Managing fly numbers in feedlots

Flies mostly breed in a few, relatively small areas of the feedlot where there is moist manure, spilt feed, silage, and mixtures of vegetation and feedlot run-off. Fly control should target feedlot sanitation and moisture control in these areas, particularly after major rainfall events as soon as the manure becomes workable.

Feedlot design

Feedlot design can be optimised to facilitate fly control. Most design features will be to ensure good site drainage and make cleaning and the removal of potential breeding sites easier or more effective. A useful guide to feedlot design can be found in the National Guidelines for Beef Cattle Feedlots in Australia (pdf).

Feedlot sanitation

Manure accumulated under fence lines in cattle pens is one of the major fly breeding areas in the feedlot. Removing this uncompacted manure from under fence lines and outside of pens will reduce fly breeding.

Cattle pens do not need to be completely cleaned out as often if adequate stocking densities are maintained to compact the manure and trample fly larvae.

Manure stockpiles must be managed to minimise their suitability for fly breeding.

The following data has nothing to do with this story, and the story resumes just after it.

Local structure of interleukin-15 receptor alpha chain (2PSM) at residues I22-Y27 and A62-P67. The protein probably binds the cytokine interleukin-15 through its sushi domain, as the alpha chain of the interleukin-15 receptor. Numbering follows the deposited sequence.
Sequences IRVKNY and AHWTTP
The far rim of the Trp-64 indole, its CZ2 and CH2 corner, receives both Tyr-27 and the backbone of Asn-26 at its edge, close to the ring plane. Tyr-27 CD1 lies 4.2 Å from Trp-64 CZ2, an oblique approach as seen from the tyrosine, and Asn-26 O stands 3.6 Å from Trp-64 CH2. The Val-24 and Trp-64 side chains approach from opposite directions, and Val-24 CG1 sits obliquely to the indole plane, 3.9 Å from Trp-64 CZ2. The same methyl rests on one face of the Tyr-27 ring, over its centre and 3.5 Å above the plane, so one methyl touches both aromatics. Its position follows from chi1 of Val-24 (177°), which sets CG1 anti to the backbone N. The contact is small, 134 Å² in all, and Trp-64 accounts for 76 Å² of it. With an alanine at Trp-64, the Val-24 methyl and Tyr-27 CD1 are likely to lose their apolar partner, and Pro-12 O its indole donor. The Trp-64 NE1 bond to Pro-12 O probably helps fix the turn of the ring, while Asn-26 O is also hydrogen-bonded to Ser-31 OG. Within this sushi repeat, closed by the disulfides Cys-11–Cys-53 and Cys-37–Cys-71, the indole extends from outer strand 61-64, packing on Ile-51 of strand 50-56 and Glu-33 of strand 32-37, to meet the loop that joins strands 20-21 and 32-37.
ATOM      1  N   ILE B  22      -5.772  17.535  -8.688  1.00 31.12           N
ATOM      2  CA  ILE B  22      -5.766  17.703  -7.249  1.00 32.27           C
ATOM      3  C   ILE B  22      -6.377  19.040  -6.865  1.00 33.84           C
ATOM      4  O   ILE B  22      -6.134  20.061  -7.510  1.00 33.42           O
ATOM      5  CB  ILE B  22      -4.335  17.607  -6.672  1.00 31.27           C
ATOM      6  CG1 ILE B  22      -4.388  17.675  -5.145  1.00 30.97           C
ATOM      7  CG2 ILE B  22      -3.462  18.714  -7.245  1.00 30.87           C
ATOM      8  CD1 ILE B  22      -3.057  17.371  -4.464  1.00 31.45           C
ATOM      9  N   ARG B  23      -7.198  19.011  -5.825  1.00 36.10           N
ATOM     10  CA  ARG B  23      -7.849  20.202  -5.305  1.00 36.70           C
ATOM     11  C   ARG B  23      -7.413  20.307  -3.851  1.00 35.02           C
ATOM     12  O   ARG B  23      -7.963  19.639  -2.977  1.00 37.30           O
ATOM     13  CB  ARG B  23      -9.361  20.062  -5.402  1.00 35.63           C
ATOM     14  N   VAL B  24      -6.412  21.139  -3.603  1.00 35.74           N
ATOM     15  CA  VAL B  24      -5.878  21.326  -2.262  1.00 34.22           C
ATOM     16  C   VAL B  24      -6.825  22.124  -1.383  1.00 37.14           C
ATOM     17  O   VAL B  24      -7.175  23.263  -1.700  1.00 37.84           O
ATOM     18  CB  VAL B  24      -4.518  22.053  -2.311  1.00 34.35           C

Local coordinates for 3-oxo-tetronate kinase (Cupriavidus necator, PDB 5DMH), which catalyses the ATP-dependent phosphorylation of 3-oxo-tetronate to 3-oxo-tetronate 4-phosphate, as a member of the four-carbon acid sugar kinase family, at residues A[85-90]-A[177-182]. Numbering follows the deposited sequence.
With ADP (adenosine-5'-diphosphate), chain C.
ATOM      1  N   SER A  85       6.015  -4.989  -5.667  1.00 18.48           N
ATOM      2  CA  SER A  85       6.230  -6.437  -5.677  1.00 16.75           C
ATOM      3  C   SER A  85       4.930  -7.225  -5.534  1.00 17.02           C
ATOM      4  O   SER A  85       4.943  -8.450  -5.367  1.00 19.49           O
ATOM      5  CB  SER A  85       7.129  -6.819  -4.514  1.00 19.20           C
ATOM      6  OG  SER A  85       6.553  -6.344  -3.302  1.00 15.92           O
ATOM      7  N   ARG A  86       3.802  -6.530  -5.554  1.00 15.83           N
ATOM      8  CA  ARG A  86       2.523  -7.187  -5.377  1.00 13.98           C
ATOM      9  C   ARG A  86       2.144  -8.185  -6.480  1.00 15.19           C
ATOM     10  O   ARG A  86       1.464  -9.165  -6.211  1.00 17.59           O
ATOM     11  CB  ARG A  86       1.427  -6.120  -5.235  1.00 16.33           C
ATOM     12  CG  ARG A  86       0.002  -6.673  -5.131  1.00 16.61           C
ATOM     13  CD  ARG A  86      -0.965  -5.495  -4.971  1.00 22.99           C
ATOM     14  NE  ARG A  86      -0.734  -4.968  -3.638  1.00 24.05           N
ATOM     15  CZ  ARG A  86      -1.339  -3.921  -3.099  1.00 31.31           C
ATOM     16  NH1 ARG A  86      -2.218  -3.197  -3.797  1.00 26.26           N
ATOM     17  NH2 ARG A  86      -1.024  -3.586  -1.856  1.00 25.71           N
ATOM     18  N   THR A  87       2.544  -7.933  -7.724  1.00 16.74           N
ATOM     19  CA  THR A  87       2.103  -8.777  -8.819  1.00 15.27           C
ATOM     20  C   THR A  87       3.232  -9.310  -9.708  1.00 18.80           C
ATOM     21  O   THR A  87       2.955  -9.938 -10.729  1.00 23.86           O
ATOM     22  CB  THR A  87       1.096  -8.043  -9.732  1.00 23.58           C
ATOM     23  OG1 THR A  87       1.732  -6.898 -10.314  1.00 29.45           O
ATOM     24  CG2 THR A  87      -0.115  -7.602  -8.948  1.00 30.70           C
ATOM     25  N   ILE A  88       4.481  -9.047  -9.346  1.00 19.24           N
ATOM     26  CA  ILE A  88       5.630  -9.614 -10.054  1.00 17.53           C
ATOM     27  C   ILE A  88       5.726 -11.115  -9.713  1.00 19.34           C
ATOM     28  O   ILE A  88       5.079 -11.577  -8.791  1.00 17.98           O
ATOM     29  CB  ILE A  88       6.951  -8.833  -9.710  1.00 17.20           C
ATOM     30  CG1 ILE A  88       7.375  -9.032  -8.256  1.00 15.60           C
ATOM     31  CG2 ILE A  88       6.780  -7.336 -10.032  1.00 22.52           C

Feed spills are commonly found near feed bunks, in the feed processing area, in the hospital pens and horse stables. Remove feed spills promptly and add them to composting manure.

Moist silage provides a suitable substrate for fly breeding. Avoid spills, particularly along the sides of silage pits, and cover the silage pits so that the edges are sealed to reduce fly breeding in this area.

Compost, rather than bury, cattle carcasses. Cover carcasses completely with manure or some other carbon source to prevent blowflies accessing them to breed.

Check regularly for water leaks from taps, pipes or troughs, as they increase the moisture content of manure pads and facilitate fly breeding.

Control weeds and keep grass and other vegetation short, particularly around pens, drains, sedimentation systems and holding ponds.